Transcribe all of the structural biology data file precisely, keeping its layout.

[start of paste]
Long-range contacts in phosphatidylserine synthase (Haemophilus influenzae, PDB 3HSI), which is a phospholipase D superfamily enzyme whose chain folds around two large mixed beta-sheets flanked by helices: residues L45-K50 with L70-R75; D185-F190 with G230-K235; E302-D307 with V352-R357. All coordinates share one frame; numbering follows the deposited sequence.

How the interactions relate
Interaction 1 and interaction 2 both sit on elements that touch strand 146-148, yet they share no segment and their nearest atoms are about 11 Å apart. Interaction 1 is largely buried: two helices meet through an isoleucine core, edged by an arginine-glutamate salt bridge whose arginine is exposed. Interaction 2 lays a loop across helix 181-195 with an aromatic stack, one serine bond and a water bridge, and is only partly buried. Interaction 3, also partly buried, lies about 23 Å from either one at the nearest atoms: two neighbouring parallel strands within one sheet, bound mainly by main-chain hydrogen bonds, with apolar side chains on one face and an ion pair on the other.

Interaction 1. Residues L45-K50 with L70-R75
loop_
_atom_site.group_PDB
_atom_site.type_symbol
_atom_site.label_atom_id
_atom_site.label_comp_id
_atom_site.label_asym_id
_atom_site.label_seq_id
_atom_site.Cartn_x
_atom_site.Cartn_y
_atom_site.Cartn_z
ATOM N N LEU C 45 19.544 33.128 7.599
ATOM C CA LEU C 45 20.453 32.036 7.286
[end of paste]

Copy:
Long-range contacts in phosphatidylserine synthase (Haemophilus influenzae, PDB 3HSI), which is a phospholipase D superfamily enzyme whose chain folds around two large mixed beta-sheets flanked by helices: residues L45-K50 with L70-R75; D185-F190 with G230-K235; E302-D307 with V352-R357. All coordinates share one frame; numbering follows the deposited sequence.

How the interactions relate
Interaction 1 and interaction 2 both sit on elements that touch strand 146-148, yet they share no segment and their nearest atoms are about 11 Å apart. Interaction 1 is largely buried: two helices meet through an isoleucine core, edged by an arginine-glutamate salt bridge whose arginine is exposed. Interaction 2 lays a loop across helix 181-195 with an aromatic stack, one serine bond and a water bridge, and is only partly buried. Interaction 3, also partly buried, lies about 23 Å from either one at the nearest atoms: two neighbouring parallel strands within one sheet, bound mainly by main-chain hydrogen bonds, with apolar side chains on one face and an ion pair on the other.

Interaction 1. Residues L45-K50 with L70-R75
loop_
_atom_site.group_PDB
_atom_site.type_symbol
_atom_site.label_atom_id
_atom_site.label_comp_id
_atom_site.label_asym_id
_atom_site.label_seq_id
_atom_site.Cartn_x
_atom_site.Cartn_y
_atom_site.Cartn_z
ATOM N N LEU C 45 19.544 33.128 7.599
ATOM C CA LEU C 45 20.453 32.036 7.286